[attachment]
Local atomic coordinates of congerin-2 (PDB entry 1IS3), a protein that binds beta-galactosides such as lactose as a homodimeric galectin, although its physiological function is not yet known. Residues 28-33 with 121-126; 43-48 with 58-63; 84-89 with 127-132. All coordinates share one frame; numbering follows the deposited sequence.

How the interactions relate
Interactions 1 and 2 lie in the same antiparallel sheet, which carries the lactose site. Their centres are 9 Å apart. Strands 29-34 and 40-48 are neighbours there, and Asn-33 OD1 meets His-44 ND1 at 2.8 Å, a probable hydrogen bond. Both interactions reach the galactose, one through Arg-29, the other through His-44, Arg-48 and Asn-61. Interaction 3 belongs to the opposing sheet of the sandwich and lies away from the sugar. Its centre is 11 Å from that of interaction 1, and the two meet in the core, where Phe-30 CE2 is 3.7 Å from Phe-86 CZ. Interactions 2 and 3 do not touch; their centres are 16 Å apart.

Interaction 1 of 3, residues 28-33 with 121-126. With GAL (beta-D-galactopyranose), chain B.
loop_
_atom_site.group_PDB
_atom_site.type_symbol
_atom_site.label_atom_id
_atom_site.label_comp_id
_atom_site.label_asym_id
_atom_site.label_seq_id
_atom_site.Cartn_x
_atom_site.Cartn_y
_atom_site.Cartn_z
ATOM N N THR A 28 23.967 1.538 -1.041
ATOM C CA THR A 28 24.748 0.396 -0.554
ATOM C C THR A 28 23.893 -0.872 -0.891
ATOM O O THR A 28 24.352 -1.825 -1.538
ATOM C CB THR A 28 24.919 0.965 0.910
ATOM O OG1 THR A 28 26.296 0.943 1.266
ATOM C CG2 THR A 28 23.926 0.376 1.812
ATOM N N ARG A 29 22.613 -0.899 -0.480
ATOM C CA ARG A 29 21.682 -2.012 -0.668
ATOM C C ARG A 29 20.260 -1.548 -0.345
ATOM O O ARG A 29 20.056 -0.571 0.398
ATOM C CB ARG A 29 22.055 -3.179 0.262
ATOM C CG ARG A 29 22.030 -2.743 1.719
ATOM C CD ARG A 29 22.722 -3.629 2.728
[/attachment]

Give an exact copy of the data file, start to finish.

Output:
Local atomic coordinates of congerin-2 (PDB entry 1IS3), a protein that binds beta-galactosides such as lactose as a homodimeric galectin, although its physiological function is not yet known. Residues 28-33 with 121-126; 43-48 with 58-63; 84-89 with 127-132. All coordinates share one frame; numbering follows the deposited sequence.

How the interactions relate
Interactions 1 and 2 lie in the same antiparallel sheet, which carries the lactose site. Their centres are 9 Å apart. Strands 29-34 and 40-48 are neighbours there, and Asn-33 OD1 meets His-44 ND1 at 2.8 Å, a probable hydrogen bond. Both interactions reach the galactose, one through Arg-29, the other through His-44, Arg-48 and Asn-61. Interaction 3 belongs to the opposing sheet of the sandwich and lies away from the sugar. Its centre is 11 Å from that of interaction 1, and the two meet in the core, where Phe-30 CE2 is 3.7 Å from Phe-86 CZ. Interactions 2 and 3 do not touch; their centres are 16 Å apart.

Interaction 1 of 3, residues 28-33 with 121-126. With GAL (beta-D-galactopyranose), chain B.
loop_
_atom_site.group_PDB
_atom_site.type_symbol
_atom_site.label_atom_id
_atom_site.label_comp_id
_atom_site.label_asym_id
_atom_site.label_seq_id
_atom_site.Cartn_x
_atom_site.Cartn_y
_atom_site.Cartn_z
ATOM N N THR A 28 23.967 1.538 -1.041
ATOM C CA THR A 28 24.748 0.396 -0.554
ATOM C C THR A 28 23.893 -0.872 -0.891
ATOM O O THR A 28 24.352 -1.825 -1.538
ATOM C CB THR A 28 24.919 0.965 0.910
ATOM O OG1 THR A 28 26.296 0.943 1.266
ATOM C CG2 THR A 28 23.926 0.376 1.812
ATOM N N ARG A 29 22.613 -0.899 -0.480
ATOM C CA ARG A 29 21.682 -2.012 -0.668
ATOM C C ARG A 29 20.260 -1.548 -0.345
ATOM O O ARG A 29 20.056 -0.571 0.398
ATOM C CB ARG A 29 22.055 -3.179 0.262
ATOM C CG ARG A 29 22.030 -2.743 1.719
ATOM C CD ARG A 29 22.722 -3.629 2.728